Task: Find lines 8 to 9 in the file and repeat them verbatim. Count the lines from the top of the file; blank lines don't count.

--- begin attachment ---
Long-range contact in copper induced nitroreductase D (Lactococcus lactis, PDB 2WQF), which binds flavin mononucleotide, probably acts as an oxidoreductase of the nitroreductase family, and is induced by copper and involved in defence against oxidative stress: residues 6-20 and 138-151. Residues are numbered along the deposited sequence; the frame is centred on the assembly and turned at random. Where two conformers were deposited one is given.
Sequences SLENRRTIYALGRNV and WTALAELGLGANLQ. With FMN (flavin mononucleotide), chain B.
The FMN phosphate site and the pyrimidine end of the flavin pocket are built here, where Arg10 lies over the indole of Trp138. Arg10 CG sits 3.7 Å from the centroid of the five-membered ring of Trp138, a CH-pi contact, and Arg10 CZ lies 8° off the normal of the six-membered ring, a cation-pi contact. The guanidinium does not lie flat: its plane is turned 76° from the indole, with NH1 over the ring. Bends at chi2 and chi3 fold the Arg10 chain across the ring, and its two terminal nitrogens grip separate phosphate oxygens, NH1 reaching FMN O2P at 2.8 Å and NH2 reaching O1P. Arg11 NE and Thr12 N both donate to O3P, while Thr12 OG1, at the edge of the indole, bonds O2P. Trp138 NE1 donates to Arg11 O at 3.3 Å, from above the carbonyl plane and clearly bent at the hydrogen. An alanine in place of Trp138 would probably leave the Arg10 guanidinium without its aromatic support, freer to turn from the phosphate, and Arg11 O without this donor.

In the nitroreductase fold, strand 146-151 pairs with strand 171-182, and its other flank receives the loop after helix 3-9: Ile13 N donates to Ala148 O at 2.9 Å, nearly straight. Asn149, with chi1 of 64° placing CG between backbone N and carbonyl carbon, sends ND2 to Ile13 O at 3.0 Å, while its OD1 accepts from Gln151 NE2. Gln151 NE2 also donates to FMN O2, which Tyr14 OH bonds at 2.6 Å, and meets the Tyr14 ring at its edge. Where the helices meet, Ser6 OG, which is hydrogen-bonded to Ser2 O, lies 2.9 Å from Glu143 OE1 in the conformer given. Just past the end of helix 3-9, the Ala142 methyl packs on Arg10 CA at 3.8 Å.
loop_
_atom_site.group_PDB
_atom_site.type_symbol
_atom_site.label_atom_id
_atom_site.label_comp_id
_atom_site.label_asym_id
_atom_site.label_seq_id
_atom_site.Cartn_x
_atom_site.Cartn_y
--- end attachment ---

_atom_site.label_atom_id
_atom_site.label_comp_id